46. Sanitary towels, baby napkins/liners: $754,199,000 (down -0.8%)
  47. Printed books, brochures: $742,098,000 (down -3.2%)
  48. Mattresses, quilts: $741,616,000 (down 0%)
  49. Yachts, canoes, row boats: $707,816,000 (down -17.5%)

Focusing on the scope of this analysis, shopping products is France’s most popular category ahead of both convenience products and speciality items.

Shopping products representing roughly half (49) of the overall top 100 French imported consumer goods.

Durable consumer products are goods like cars, refrigerators and furniture that last a relatively long time. Consumers can put durable products to use again and again. Note that shopping products and speciality products are considered as durable consumer products.

France’s Most Valuable Imported Speciality Products

Speciality products represent the category with the fewest entries among France’s imports that attracted the country’s spending on imported consumer goods during 2020.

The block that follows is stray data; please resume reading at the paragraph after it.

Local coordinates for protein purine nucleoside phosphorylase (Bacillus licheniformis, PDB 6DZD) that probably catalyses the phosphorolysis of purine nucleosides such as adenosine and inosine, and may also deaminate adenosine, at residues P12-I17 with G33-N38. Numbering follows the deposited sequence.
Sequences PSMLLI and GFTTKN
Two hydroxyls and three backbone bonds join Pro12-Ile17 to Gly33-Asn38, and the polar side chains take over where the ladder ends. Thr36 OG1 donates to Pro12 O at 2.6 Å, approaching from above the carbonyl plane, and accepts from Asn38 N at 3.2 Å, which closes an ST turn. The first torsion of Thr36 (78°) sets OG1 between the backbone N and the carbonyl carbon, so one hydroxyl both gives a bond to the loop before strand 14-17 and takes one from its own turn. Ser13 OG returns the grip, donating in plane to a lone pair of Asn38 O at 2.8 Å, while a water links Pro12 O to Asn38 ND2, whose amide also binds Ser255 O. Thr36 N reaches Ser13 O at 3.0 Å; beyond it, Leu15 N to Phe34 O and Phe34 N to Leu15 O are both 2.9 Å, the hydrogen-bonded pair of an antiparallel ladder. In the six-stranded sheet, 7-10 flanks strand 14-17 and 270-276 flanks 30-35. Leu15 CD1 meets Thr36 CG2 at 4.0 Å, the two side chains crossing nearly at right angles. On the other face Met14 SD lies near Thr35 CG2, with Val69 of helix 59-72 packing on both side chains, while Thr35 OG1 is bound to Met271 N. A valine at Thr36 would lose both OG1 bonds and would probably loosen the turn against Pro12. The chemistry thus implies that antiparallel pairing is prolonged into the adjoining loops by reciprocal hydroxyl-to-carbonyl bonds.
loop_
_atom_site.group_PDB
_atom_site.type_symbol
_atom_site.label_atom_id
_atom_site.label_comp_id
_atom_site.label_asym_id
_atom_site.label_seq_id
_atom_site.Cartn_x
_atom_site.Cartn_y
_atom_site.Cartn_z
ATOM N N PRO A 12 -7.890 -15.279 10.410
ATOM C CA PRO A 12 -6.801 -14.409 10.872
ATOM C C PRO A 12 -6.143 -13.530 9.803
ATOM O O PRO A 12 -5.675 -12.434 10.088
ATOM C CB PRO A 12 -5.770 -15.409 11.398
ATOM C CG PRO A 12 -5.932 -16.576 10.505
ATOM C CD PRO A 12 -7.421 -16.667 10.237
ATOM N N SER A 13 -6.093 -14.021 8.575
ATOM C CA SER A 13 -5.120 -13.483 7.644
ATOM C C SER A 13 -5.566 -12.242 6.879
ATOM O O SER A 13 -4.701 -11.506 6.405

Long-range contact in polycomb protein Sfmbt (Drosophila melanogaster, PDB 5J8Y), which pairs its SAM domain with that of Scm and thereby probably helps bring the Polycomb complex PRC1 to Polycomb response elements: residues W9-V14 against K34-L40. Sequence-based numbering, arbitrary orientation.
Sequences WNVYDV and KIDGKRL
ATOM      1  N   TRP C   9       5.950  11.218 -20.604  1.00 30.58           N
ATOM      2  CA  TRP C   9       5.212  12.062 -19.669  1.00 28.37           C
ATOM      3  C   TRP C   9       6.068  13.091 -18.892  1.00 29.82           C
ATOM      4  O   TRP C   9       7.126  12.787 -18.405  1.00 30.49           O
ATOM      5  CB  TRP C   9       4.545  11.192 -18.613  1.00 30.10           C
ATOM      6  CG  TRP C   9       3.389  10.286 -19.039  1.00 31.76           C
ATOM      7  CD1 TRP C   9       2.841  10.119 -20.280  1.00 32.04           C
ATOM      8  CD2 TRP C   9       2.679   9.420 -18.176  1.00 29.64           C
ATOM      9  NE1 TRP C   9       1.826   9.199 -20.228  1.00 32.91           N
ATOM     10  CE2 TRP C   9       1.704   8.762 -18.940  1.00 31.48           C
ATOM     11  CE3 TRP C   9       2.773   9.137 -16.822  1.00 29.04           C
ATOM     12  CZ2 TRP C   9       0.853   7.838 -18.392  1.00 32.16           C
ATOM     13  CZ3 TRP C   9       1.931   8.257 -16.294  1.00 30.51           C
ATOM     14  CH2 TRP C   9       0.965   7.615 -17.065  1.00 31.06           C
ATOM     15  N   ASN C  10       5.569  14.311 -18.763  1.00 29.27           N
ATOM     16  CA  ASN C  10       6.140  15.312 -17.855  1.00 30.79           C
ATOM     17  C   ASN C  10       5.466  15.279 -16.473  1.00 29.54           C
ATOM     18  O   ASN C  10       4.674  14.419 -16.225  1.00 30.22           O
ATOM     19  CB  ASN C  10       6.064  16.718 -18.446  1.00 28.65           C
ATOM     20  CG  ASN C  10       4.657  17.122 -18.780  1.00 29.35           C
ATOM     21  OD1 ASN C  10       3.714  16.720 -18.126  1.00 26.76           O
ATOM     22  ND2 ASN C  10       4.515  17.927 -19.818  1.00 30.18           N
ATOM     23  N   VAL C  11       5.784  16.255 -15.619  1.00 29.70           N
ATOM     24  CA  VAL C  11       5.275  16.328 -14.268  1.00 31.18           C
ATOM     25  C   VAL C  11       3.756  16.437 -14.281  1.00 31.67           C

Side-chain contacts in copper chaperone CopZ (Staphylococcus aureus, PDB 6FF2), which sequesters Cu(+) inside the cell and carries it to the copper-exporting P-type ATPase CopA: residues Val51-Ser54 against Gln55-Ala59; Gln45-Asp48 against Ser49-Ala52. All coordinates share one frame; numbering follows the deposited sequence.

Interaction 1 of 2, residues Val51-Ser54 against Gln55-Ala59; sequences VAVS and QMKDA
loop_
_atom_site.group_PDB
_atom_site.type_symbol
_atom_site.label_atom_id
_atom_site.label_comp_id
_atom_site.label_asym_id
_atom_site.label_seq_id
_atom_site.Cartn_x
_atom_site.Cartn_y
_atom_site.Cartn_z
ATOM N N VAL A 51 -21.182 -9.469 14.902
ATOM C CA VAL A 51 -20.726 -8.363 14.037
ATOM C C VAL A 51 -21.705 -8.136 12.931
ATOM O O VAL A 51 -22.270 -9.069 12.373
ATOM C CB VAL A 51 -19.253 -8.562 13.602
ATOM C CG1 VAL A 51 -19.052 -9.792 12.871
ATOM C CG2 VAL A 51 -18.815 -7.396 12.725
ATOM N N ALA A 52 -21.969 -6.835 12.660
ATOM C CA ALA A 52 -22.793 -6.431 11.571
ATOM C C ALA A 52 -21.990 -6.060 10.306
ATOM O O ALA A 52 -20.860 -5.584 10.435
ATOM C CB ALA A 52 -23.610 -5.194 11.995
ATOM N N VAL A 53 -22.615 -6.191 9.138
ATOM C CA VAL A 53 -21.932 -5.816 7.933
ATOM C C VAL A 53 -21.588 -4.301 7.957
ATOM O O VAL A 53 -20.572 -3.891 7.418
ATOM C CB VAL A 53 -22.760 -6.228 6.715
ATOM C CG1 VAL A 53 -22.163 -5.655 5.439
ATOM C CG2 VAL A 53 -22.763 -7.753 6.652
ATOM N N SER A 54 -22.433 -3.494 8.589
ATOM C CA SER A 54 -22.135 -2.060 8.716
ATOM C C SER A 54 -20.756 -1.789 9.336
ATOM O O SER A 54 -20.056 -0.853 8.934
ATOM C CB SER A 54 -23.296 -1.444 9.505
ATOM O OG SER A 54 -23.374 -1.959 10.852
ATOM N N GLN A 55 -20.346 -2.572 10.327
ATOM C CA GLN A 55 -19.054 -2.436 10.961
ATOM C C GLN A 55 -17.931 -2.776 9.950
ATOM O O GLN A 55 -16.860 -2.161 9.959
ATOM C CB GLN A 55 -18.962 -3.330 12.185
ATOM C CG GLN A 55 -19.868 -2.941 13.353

Selected at the four-digit Harmonized System tariff classification code level, the most valuable speciality items are listed in descending order below.

The percentage to the right of each product name reveal highest increases or decreases in 2020 compared to 2019.

  1. Jewelry: US$3,216,830,000 (down -38.2%)
  2. Electric water heaters, hair dryers: $2,862,660,000 (no change)
  3. Electric storage batteries: $2,517,923,000 (up 0.6%)
  4. Liquid pumps: $2,000,887,000 (down -12.2%)
  5. Air conditioners: $1,922,041,000 (down -0.6%)
  6. Beauty/makeup/skin care: $1,700,858,000 (down -14.7%)
  7. Dishwashing, clean/dry/fill machines: $1,473,213,000 (down -6.4%)
  8. Gold (unwrought): $1,232,869,000 (up 13.5%)
  9. Household base metal mountings: $1,215,678,000 (down -20.1%)
  10. Temperature-change machines: $1,096,852,000 (down -7%)
  11. Nitrogenous fertilizers: $1,004,853,000 (down -12.3%)